Disappointing UK economic growth in addition to in line US inflation resulted in the pound falling versus the US dollar on Friday. This was the third straight session of falls for the pound against the US dollar.
|What do these figures mean?|
When measuring the value of a pair of currencies, one set equals 1 unit and the other shows the current equivalent. As the market moves, the amount will vary from minute to minute.
For example, it could be written: 1 GBP = 1.28934 USD
Here, £1 is equivalent to approximately $1.29. This specifically measures the pound’s worth against the dollar. If the US dollar amount increases in this pairing, it’s positive for the pound.
Or, if you were looking at it the other way around: 1 USD = 0.77786 GBP
In this example, $1 is equivalent to approximately £0.78. This measures the US dollar’s worth versus the British pound. If the sterling number gets larger, it’s good news for the dollar.
The pound slipped on the last day of the previous week after data showed that economic growth in the UK was weaker than what analysts had been expecting. Analysts had pencilled in economic growth reaching 1.3% in the final reading of the second quarter. However, the GDP was just 1.2%, whilst the previous quarter was also revised down to 1.1%.
UK consumers have been offering support to the UK economy through strong spending habits. However, business investment has fallen sharply as Brexit jitters impact on business decisions and the economy. The weaker than forecast data sent the pound lower.
|Why does poor economic data drag on a country’s currency?|
|Slowing economic indicators point to a slowing economy. Weak economies have weaker currencies because institutions look to reduce investments in countries where growth prospects are low and then transfer money to countries with higher growth prospects. These institutions sell out of their investment and the local currency, thus increasing supply of the currency and pushing down the money’s worth. So, when a country or region has poor economic news, the value of the currency tends to fall.|
As the new week kicks off Brexit and domestic UK politics will be in focus. As the UK Conservative party annual conference begins, UK Prime Minister Theresa May is under mounting pressure. Theresa May and her Chequers Brexit plan have already been under fire from ex Foreign Minister Boris Johnson. Additionally, ex Cabinet Minister Dominic Grieve has also threatened to oust Theresa May and create a Remainer national unity party. This party would then push a second Brexit referendum through.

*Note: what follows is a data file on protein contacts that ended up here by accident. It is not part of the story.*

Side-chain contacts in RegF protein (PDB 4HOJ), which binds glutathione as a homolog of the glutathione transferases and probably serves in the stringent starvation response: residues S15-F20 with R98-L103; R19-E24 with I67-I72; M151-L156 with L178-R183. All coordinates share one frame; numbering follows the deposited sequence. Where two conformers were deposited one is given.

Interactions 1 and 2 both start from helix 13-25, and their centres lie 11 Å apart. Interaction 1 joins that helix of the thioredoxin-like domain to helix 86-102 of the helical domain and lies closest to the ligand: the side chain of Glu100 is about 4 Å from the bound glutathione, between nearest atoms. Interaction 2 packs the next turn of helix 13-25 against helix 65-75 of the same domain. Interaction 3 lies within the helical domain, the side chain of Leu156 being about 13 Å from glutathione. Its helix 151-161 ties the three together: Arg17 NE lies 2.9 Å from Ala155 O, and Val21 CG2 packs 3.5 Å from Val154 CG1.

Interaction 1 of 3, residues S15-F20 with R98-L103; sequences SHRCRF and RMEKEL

Political uncertainty could dampen demand for the pound. Meanwhile, any hopes of a softer Brexit, or even a second referendum could help lift sterling.
|Why is a “soft” Brexit better for sterling than a “hard” Brexit?|
|A soft Brexit implies anything less than UK’s complete withdrawal from the EU. For example, it could mean the UK retains some form of membership to the European Union single market in exchange for some free movement of people, i.e. immigration. This is considered more positive than a “hard” Brexit, which is a full severance from the EU. The reason “soft” is considered more pound-friendly is because the economic impact would be lower. If there is less negative impact on the economy, foreign investors will continue to invest in the UK. As investment requires local currency, this increased demand for the pound then boosts its value.|
The dollar managed to finish the week higher versus the pound, as investors shrugged off marginally disappointing inflation numbers. The personal consumption expenditure, the Fed’s preferred measure of inflation, dipped by more than what analysts had been expecting. The PCE fell t just 0% month on month, lower than the 0.2% in August and below the 0.1% expected. On an annual basis PCE inflation remained in line with analysts’ forecasts at 2%.
Investors were able to brush off the marginal weakness given that recent US data has been so encouraging. Furthermore, the Federal Reserve remain aggressive with their path of hiking and this slight miss is unlikely to be focused on too intently at the Fed.
Today the focus will stay with the economic calendar, this time on manufacturing figures.
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